Many citizens reportedly say that such legislation will be impossible to enforce, but Gonzalez refuted that idea.
“When I get the pushback from individuals that say, ‘No, you can’t stop me from smoking,’ I say, ‘Why not?'” Gonzalez insisted.
Gonzalez said that if the legislation is passed, offenders could be fined up to $1,000 and face possible prosecution. All reports of smoking inside residences, he added, will be complaint-driven.
The county is set to hold public hearings on the matter later this month.
Politico – Amy Berman Jackson accuses the defense of abusing the court’s docket with claims of bias.
The federal judge who sentenced President Donald Trump’s longtime adviser Roger Stone to more than three years in prison last week has decisively rejected a defense request that she drop off the case before ruling on a pending new trial motion challenging the conduct of a juror at his trial.
U.S. District Court Judge Amy Berman Jackson’s sharply worded order also dressed down Stone’s defense team for using the court’s docket to air what she said were meritless claims that she is biased against him.
Information Liberation – Christian pastor Rick Wiles’ channel TruNews was permanently banned from Google-owned YouTube on Thursday for “hate speech.”
“It was only a matter of time, YouTube finally canceled our channel,” Wiles said on his show Thursday. “What was our crime? They accused us of hate speech.”
“Of course, there is no such thing as hate speech — it’s a crime that was invented by the political left several decades ago,” he said. “What it really means is free speech that somebody doesn’t like.”
Wiles said the “final nail in the coffin” according to YouTube was their February 12 interview with Israeli News Live’s Steve and Jana Ben-Nun titled, “Christianity Vs. Evangelical Zionism.”
Wiles said he got hundreds of thousands of dollars worth of free bandwidth off YouTube and plans to conduct “business as usual” on their own website.
“Nothing they do to stop us will succeed, in fact, the more they try to destroy us the more God will bless us, the gates of hell will not prevail against his Church,” Wiles said.
The Hill – MSNBC’s Chris Matthews is under fire after comparing Sen. Bernie Sanders‘s (I-Vt.) decisive win in the Nevada caucuses to the Nazi invasion of France in 1940, with some on social media calling for the “Hardball” host to resign.
“I was reading last night about the fall of France in the summer of 1940,” Matthews said during MSNBC’s live coverage of the caucuses on Saturday. “And the general, Reynaud, calls up Churchill and says, ‘It’s over.’ And Churchill says, ‘How can that be? You’ve got the greatest army in Europe. How can it be over?’ He said, ‘It’s over.'”
Criticism quickly poured in on social media over Matthews using the analogy. Sanders is Jewish and most of his family members were killed in the Holocaust.
Axios – Pete Buttigieg’s campaign wrote a letter on Sunday asking the Nevada State Democratic Party to release early vote and in-person vote totals by precinct and address certain caucus errors identified by campaigns, The Nevada Independent reports.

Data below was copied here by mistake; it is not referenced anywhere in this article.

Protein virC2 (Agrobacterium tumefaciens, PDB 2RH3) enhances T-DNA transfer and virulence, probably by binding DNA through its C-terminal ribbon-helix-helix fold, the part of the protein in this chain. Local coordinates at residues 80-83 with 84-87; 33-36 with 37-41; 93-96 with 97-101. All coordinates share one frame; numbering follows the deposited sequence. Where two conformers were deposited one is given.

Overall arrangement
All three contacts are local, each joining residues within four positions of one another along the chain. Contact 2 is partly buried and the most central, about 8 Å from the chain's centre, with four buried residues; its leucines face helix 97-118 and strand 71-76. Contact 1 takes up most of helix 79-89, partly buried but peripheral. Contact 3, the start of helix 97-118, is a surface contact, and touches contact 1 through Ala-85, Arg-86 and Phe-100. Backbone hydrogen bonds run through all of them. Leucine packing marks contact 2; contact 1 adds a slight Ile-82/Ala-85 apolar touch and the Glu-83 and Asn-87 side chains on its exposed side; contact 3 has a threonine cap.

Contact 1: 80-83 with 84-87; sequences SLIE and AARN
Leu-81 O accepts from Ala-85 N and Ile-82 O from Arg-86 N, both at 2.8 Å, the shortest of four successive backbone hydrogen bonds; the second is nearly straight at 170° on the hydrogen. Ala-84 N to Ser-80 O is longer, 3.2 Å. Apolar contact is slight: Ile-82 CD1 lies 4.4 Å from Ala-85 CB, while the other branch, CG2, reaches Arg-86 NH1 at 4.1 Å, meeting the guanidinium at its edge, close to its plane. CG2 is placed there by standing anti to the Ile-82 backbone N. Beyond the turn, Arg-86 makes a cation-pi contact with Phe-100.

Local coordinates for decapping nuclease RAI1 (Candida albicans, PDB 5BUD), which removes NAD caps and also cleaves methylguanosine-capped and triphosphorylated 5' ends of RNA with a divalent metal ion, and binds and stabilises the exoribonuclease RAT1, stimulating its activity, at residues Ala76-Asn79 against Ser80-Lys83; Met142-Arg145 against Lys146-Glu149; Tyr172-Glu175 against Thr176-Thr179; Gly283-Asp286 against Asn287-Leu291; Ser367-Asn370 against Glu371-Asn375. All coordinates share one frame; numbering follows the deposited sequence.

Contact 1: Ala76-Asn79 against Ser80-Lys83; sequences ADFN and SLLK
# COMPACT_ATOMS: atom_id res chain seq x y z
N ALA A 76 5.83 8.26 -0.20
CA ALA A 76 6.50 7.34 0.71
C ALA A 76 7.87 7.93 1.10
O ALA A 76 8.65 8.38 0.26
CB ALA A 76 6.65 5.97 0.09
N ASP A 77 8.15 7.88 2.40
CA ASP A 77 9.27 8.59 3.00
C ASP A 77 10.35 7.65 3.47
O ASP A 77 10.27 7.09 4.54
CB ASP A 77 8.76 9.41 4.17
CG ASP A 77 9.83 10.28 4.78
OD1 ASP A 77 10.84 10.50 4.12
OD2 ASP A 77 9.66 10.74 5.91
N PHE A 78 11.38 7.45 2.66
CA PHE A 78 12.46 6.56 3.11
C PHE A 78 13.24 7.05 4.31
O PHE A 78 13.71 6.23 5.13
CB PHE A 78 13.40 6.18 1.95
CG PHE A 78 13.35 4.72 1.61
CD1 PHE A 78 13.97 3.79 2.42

The big picture: The campaign alleges that the process of integrating early votes on caucus day was “plagued with errors and inconsistencies,” and says it received more than 200 incident reports from precincts around the state.
What they’re saying: “Currently our data shows that this is a razor thin margin for second place in Nevada, and due to irregularities and a number of unresolved questions we have raised with the Nevada Democratic Party, it’s unclear what the final results will be,” Hari Sevugan, Buttigieg’s deputy campaign manager, said in a statement.
Fox – The Trump administration on Monday is implementing the long-awaited “public charge” rule that restricts green cards for immigrants deemed likely to be reliant on welfare — a rule furiously opposed by Democrats, but one that officials argue will protect taxpayers and align with American principles.
“It’s consistent with our law for over 140 years, it’s a core American value of self-sufficiency, and it’s just plain old logic — what country wants to bring welfare problems into its society? We don’t want to do that,” acting Deputy Homeland Security Secretary Ken Cuccinelli told Fox News ahead of the rule going into effect. “We’re happy to open our doors to people from all over the world but we expect them to stand on their own two feet.”
The Trump administration had published the rule in August, scheduled to go into effect in October, but it was blocked amid a series of court challenges. The Supreme Court lifted preliminary injunctions in January in a 5-4 vote. It ruled the same way on a separate injunction for the state of Illinois on Friday, allowing the rule to go into effect across the country on Monday.
“This final rule will protect hardworking American taxpayers, safeguard welfare programs for truly needy Americans, reduce the Federal deficit, and re-establish the fundamental legal principle that newcomers to our society should be financially self-reliant and not dependent on the largess of United States taxpayers,” White House press secretary Stephanie Grisham said in a statement Friday.